Monday, 16 May 2016
Area woman reads several books but doesn't blog - you won't believe what happens next!
I worked as a communities copy-editor for a few years and so I felt right at home with Pagford and all of the little scandals of the village. My only complaint is that there is rather a large cast of characters and sometimes the point of view switches were too quick, but other than that, I really enjoyed it.
Melanie's favourite person in the world is her teacher, Ms Justineau, and it's that bond that is the catalyst for what comes next. I don't want to say too much, because The Girl With All the Gifts is one of those books you're better going into knowing as little as possible. Apart from a speedy ending, I liked it a lot, and felt deeply for Melanie's struggle to find her place in a strange world.
The All for the Game trilogy by Nora Sakavic is, I will admit up front, not for everyone. I am not one of those everyones - I devoured the trilogy in three days. There is a heavy focus on sportsball - Exy, to be precise, a kind of cross between hockey, lacrosse and volleyball as far as I can make out - that Sakavic created for the series.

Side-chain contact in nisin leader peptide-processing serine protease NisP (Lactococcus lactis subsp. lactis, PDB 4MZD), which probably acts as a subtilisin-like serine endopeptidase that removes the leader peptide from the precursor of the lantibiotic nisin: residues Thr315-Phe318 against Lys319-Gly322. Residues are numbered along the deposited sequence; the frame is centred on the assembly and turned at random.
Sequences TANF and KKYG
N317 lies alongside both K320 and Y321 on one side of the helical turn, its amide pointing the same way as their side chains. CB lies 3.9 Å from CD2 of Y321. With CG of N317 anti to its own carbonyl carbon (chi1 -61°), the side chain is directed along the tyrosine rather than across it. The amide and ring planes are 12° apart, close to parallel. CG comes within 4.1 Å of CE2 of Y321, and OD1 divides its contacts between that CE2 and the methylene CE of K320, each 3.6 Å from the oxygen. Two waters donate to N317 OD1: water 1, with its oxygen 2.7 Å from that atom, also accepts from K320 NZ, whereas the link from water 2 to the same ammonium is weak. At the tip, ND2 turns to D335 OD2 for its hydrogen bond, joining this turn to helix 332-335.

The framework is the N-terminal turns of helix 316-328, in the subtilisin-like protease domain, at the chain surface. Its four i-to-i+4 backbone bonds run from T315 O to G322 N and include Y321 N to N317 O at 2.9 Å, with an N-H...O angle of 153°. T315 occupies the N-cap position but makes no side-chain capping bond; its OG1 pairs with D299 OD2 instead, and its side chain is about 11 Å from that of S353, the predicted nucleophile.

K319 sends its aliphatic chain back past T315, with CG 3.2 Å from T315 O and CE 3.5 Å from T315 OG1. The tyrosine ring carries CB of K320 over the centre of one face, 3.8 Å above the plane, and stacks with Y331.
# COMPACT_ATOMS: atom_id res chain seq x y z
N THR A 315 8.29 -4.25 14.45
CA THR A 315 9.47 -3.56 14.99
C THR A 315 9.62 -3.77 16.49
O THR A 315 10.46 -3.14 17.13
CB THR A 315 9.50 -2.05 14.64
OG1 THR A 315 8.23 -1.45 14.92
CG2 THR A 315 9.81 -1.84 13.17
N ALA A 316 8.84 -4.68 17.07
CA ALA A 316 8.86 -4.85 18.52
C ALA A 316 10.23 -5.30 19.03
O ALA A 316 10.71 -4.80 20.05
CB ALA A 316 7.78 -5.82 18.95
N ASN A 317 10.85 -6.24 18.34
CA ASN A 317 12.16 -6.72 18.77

Neil Josten has been on the run for most of his life. His criminal father is in jail, and his mother is dead. Neil's plan is to get through the rest of high school unscathed, and disappear. However, his plans are scuppered when a college Exy team comes to his school to scout him.
Boys! Feelings! Sportsball! It's all right here! There's a lot of heavy-going stuff in these books, but I got suckered in to Neil's story and his budding (and slow-burning, there's nearly nothing in book one) relationship with hissing snake-hedgehog boy Andrew.
And so the relationship starts. It's very much opposites attract, and worlds colliding but Al especially is a great character with an A+ narrative voice.
Tessa and Charter have a couple of sweet moments, and I'm looking forward to the next issue - it feels like a nice way to expand on the Inquisition's back story, in a way.
And, of course, it ends on a cliffhanger. Again.
HOWEVER, Tom has reckoned without his room-mate, out-and-proud Reese, who is not happy at having to share his off-campus housing.
Can these unlikely room-mates come to some kind of understanding, despite their traumatic pasts?
I liked this one, rather than LOVED it, but it was readable enough.
However, it's deftly written, and the main character is a compelling and interesting narrator. The premise of Lock In is great, I just. I don't know. I got confused by something somewhere along the line, and somehow couldn't get into it properly after that.